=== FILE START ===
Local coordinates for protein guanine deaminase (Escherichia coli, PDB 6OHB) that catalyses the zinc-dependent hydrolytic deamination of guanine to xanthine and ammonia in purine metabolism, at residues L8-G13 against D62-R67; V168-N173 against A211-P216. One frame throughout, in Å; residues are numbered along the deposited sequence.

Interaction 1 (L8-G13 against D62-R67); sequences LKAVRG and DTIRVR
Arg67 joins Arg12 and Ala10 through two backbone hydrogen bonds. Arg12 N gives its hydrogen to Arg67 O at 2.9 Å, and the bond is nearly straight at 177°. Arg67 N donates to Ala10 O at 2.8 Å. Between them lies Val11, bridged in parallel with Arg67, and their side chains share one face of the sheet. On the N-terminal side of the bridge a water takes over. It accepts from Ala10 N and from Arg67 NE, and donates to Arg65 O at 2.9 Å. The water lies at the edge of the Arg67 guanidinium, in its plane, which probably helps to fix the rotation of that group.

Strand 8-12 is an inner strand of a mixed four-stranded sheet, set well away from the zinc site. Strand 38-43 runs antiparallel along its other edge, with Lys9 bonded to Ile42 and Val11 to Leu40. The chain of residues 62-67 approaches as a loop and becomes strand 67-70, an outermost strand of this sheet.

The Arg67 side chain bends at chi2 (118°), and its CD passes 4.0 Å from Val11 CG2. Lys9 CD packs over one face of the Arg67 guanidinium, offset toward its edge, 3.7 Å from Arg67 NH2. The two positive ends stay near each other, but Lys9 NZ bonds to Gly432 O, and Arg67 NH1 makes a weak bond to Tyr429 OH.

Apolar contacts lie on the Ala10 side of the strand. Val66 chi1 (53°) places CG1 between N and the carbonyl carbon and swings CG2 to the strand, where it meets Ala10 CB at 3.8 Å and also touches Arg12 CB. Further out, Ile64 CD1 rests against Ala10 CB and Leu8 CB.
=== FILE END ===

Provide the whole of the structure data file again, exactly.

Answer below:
Local coordinates for protein guanine deaminase (Escherichia coli, PDB 6OHB) that catalyses the zinc-dependent hydrolytic deamination of guanine to xanthine and ammonia in purine metabolism, at residues L8-G13 against D62-R67; V168-N173 against A211-P216. One frame throughout, in Å; residues are numbered along the deposited sequence.

Interaction 1 (L8-G13 against D62-R67); sequences LKAVRG and DTIRVR
Arg67 joins Arg12 and Ala10 through two backbone hydrogen bonds. Arg12 N gives its hydrogen to Arg67 O at 2.9 Å, and the bond is nearly straight at 177°. Arg67 N donates to Ala10 O at 2.8 Å. Between them lies Val11, bridged in parallel with Arg67, and their side chains share one face of the sheet. On the N-terminal side of the bridge a water takes over. It accepts from Ala10 N and from Arg67 NE, and donates to Arg65 O at 2.9 Å. The water lies at the edge of the Arg67 guanidinium, in its plane, which probably helps to fix the rotation of that group.

Strand 8-12 is an inner strand of a mixed four-stranded sheet, set well away from the zinc site. Strand 38-43 runs antiparallel along its other edge, with Lys9 bonded to Ile42 and Val11 to Leu40. The chain of residues 62-67 approaches as a loop and becomes strand 67-70, an outermost strand of this sheet.

The Arg67 side chain bends at chi2 (118°), and its CD passes 4.0 Å from Val11 CG2. Lys9 CD packs over one face of the Arg67 guanidinium, offset toward its edge, 3.7 Å from Arg67 NH2. The two positive ends stay near each other, but Lys9 NZ bonds to Gly432 O, and Arg67 NH1 makes a weak bond to Tyr429 OH.

Apolar contacts lie on the Ala10 side of the strand. Val66 chi1 (53°) places CG1 between N and the carbonyl carbon and swings CG2 to the strand, where it meets Ala10 CB at 3.8 Å and also touches Arg12 CB. Further out, Ile64 CD1 rests against Ala10 CB and Leu8 CB.